Participants The participants that were used in this study were two separate Psychology 101 classes. One class consisted of 52 people and the other class consisted of 56 people, males and females.

METHOD
Method The participants that were used in this study were two separate Psychology 101 classes. One class consisted of 52 people and the other class consisted of 56 people, males and females. Each individual received a copy of the Sense of Humor Questionnaire-Liking of Humor Scale first to fill out. This scale was devised by Sven Svebak from his work done with sense of humor. An example question was, "Those telling jokes to make others laugh really do it to assert themselves." The other questionnaire given to the subjects was the Rosenberg`s Self-esteem Inventory. This scale was devised by Morris Rosenberg from his work in self-esteem. An example question was, "I wish I could have more respect for myself." There was a short ten minute video clip shown in between the two questionnaires. The unfunny video clip was done in the first class and was titled Sense and Sensibility. The funny video clip, done in the second class, was titled My Best Friend`s Wedding. One class, after filling out the Sense of Humor questionnaire then watched a ten minute video clip of a humorous movie. The other class watched a ten minute video clip of an unhumorous movie. Both classes, after watching the movie clip, then took the Rosenberg`s self-esteem inventory. Both classes were asked, before taking the Rosenberg, to rate on a scale of one to ten how funny they thought the movie clip was. This was a quasi-experimental design, with the dependent variable being the self-esteem, and the independent variable being the funny or unfunny movie clip.

MATERIALS
Each individual received a copy of the Sense of Humor Questionnaire-Liking of Humor Scale first to fill out. This scale was devised by Sven Svebak from his work done with sense of humor. An example question was, "Those telling jokes to make others laugh really do it to assert themselves." The other questionnaire given to the subjects was the Rosenberg`s Self-esteem Inventory. This scale was devised by Morris Rosenberg from his work in self-esteem. An example question was, "I wish I could have more respect for myself." There was a short ten minute video clip shown in between the two questionnaires. The unfunny video clip was done in the first class and was titled Sense and Sensibility. The funny video clip, done in the second class, was titled My Best Friend`s Wedding.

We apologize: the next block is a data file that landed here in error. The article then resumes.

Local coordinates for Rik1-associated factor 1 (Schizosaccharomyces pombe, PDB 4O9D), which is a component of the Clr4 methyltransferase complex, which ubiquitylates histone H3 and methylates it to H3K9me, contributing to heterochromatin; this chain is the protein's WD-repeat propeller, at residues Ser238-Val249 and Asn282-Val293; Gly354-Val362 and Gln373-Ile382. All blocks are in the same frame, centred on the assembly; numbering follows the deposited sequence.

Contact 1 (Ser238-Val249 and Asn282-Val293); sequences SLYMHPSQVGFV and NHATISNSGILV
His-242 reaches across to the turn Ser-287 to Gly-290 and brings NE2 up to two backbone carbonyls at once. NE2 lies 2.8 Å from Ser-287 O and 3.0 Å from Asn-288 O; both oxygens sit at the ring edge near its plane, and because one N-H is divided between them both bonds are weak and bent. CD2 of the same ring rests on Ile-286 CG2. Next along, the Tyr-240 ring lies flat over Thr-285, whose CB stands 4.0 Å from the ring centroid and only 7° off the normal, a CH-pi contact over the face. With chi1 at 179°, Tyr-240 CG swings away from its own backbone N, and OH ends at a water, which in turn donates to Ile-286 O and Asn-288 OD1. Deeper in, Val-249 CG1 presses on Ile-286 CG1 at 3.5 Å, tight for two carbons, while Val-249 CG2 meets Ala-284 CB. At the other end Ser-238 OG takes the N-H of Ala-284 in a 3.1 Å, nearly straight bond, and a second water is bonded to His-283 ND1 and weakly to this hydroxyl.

PROCEDURE
One class, after filling out the Sense of Humor questionnaire then watched a ten minute video clip of a humorous movie. The other class watched a ten minute video clip of an unhumorous movie. Both classes, after watching the movie clip, then took the Rosenberg`s self-esteem inventory. Both classes were asked, before taking the Rosenberg, to rate on a scale of one to ten how funny they thought the movie clip was. This was a quasi-experimental design, with the dependent variable being the self-esteem, and the independent variable being the funny or unfunny movie clip.


RESULTS
There was a median split done to break the sense of humor scores into a high sense of humor group and a low sense of humor group, with the median being 57.0.There was also a 2X2(sense of humor and movie clip) Between Subjects Analysis of Variance done, where there was found to be no significant main effect for the movie clip (F(104)=1.717, p=.193), no significant main effect for sense of humor (F(104)=.487, p=.487), and no significant interaction of the movie and sense of humor (F(104)=.044, p=.835). It was found that the movie clip and the subjects` sense of humor had no effect on their self-esteem. See figure one on the marginal mean of self-esteem. A correlation was done between self-esteem and humor, and found that there was no relationship (r(108)=-.009, p=.926) between the two variables. The funny movie clip was, however, perceived by the subjects as being funny M=7.90, and the unfunny movie clip was seen as unfunny M=2.07.


DISCUSSION